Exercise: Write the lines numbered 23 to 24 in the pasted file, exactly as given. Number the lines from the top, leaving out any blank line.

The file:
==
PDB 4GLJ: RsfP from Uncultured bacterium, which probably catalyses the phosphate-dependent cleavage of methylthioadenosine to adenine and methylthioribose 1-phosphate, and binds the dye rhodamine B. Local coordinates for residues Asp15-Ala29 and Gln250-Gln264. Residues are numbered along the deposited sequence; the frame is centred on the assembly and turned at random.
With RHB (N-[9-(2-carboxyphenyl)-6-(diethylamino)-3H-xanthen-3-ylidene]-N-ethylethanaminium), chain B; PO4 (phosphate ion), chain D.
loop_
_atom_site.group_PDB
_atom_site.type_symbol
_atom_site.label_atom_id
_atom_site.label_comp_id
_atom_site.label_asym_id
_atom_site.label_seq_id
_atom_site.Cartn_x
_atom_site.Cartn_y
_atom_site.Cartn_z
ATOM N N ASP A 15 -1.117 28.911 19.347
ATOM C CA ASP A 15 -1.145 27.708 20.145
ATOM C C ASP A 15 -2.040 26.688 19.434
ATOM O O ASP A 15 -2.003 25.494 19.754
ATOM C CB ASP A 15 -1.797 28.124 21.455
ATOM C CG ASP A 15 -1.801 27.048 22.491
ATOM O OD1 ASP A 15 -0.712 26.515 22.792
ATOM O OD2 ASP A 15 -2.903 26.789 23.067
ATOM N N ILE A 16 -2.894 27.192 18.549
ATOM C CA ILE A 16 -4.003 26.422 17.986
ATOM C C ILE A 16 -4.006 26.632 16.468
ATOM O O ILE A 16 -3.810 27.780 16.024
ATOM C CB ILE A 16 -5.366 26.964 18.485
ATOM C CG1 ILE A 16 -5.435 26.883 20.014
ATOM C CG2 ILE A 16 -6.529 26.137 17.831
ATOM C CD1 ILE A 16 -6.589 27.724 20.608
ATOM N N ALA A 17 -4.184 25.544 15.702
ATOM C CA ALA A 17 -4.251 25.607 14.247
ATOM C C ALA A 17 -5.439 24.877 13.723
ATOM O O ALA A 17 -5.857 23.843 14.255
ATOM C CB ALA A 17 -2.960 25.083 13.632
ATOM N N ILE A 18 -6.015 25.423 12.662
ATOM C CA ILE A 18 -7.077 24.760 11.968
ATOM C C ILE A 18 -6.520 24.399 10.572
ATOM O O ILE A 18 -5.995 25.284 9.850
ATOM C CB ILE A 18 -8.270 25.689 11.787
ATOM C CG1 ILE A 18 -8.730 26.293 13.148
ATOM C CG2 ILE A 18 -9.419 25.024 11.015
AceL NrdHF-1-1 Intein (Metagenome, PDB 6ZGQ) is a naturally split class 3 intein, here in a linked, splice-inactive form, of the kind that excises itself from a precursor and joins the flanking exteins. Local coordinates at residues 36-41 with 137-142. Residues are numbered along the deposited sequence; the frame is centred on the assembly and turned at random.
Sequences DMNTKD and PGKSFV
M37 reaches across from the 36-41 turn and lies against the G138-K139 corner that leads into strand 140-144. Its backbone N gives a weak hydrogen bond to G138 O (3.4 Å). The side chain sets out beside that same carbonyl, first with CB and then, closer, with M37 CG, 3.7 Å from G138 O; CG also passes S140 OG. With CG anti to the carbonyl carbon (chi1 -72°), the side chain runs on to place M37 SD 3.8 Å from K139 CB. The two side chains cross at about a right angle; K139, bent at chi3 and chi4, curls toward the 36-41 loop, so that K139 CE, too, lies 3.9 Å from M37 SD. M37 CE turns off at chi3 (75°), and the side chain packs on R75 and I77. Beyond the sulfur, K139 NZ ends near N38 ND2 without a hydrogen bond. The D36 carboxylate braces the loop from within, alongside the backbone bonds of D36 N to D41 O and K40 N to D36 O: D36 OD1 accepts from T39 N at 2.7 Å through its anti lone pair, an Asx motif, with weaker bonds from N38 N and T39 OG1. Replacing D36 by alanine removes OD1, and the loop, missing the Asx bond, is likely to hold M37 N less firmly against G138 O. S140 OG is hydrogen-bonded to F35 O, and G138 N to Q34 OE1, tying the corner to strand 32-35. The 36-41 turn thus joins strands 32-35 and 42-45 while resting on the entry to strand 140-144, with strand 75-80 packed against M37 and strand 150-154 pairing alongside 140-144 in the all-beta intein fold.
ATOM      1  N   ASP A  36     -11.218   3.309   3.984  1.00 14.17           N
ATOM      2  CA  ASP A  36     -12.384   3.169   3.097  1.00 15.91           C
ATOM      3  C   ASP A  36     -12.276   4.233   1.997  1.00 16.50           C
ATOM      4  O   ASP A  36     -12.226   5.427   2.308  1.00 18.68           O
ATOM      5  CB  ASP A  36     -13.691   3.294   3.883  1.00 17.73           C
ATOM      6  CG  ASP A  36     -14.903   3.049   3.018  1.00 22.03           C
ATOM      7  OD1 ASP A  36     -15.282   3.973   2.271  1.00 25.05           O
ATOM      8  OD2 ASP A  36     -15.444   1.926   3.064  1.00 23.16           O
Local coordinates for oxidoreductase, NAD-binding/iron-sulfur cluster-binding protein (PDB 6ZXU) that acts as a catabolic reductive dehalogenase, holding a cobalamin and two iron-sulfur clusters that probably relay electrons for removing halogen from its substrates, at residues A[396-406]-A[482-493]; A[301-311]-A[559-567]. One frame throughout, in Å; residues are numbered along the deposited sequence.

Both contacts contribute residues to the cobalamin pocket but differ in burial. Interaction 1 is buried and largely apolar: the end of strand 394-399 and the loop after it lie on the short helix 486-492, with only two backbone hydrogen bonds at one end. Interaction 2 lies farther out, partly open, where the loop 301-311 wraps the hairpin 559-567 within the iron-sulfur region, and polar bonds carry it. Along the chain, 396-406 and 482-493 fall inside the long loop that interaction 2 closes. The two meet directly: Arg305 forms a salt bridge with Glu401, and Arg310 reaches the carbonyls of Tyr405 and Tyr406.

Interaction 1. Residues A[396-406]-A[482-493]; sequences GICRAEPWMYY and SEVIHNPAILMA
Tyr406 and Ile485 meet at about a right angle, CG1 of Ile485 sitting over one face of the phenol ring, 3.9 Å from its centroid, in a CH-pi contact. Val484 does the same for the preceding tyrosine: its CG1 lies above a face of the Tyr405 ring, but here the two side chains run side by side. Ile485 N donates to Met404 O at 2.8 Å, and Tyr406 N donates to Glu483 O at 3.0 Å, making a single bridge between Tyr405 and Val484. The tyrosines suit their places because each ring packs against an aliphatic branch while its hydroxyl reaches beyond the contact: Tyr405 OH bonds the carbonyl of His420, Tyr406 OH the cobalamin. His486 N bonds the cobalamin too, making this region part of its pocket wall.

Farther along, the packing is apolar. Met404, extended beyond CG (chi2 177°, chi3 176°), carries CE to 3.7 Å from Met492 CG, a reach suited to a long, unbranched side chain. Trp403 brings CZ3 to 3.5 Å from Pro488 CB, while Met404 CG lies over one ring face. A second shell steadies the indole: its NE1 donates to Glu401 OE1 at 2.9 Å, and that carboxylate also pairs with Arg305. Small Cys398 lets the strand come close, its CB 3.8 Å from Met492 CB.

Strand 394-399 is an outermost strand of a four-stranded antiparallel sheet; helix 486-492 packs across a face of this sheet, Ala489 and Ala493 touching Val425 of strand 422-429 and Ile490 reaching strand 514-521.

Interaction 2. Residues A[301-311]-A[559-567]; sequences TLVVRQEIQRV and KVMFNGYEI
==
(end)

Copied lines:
ATOM C C ILE A 16 -4.006 26.632 16.468
ATOM O O ILE A 16 -3.810 27.780 16.024